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Karzai's Lead Widens in Afghan Race

By Heidi Vogt
Associated Press
Thursday, August 27, 2009

KABUL, Aug. 26 -- President Hamid Karzai extended his lead over his top challenger in Afghanistan's presidential election, new results showed Wednesday, but he remains short of the 50 percent threshold that would allow him to avoid a two-man runoff.

Afghan election officials are slowly releasing results from last Thursday's election, but final certified results will not be ready until at least mid-September, after fraud complaints have been investigated.

Low voter turnout and the fraud allegations have cast a pall over the vote, seen as critical to efforts to stabilize the country, which is beset by Taliban insurgents and doubts over its fragile democracy. Top challenger Abdullah Abdullah has accused Karzai of widespread cheating, including ballot stuffing and voter intimidation; Karzai's camp has denied the accusations.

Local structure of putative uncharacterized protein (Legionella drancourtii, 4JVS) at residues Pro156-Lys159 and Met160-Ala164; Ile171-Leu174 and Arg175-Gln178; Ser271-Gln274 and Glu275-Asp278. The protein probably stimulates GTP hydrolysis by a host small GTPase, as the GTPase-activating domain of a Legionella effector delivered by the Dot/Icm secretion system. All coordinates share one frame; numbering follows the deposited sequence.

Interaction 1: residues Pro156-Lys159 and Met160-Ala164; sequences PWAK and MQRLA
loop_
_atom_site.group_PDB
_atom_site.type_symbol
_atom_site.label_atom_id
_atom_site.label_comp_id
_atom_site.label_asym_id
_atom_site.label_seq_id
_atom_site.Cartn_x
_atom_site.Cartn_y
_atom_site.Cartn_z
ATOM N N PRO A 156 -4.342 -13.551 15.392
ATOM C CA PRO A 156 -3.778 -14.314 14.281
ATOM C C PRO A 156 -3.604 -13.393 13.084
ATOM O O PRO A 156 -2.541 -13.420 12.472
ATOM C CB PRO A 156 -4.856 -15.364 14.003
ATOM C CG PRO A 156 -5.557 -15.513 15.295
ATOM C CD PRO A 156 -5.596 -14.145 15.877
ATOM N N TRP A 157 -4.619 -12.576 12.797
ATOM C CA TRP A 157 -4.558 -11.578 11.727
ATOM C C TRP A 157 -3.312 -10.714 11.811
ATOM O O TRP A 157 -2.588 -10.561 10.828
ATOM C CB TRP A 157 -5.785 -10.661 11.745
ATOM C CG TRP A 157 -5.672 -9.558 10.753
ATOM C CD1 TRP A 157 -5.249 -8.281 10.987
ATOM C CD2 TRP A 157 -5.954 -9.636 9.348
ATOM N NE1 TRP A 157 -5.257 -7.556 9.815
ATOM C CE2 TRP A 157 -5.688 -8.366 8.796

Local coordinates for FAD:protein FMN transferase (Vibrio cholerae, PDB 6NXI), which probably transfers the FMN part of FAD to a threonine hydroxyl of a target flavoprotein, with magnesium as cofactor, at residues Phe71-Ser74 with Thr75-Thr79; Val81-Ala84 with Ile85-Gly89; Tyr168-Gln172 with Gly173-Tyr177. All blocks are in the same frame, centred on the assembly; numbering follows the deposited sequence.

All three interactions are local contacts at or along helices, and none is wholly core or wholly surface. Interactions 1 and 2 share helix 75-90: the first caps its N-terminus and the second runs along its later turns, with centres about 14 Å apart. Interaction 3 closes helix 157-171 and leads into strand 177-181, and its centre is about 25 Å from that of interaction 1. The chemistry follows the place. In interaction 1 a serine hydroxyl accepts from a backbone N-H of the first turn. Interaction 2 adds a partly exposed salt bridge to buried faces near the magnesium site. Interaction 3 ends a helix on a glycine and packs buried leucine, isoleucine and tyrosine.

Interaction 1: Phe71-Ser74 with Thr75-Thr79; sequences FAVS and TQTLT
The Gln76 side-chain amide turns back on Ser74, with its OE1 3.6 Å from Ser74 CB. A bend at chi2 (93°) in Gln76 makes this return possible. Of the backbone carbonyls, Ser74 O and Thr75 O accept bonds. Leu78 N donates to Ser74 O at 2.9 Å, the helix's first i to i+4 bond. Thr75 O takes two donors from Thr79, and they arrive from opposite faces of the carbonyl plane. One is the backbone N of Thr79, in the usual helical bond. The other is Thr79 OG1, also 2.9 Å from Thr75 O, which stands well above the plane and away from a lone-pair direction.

The latest returns boost Karzai's standing to 44.8 percent. Abdullah, a former foreign minister, has 35.1 percent. The count is based on returns from 17 percent of polling stations nationwide, meaning the results could still change dramatically. Tuesday's returns had Abdullah trailing by two percentage points.

Although millions of Afghans voted, apathy and fear of insurgent attacks kept turnout low compared with the nation's first direct presidential election, in 2004, which was swept by Karzai.

This summer has been Afghanistan's most violent since the 2001 U.S. invasion. President Obama ordered an additional 21,000 troops to the country this year, in part to help secure the elections. But violence has continued to rise.

NATO said two U.S. troops died Wednesday in separate attacks.

Late Wednesday, a rocket exploded in the southern city of Kandahar, causing no casualties but setting a wood shop on fire, police said. The attack occurred a day after a huge bombing in Kandahar killed at least 43 people and wounded 65.

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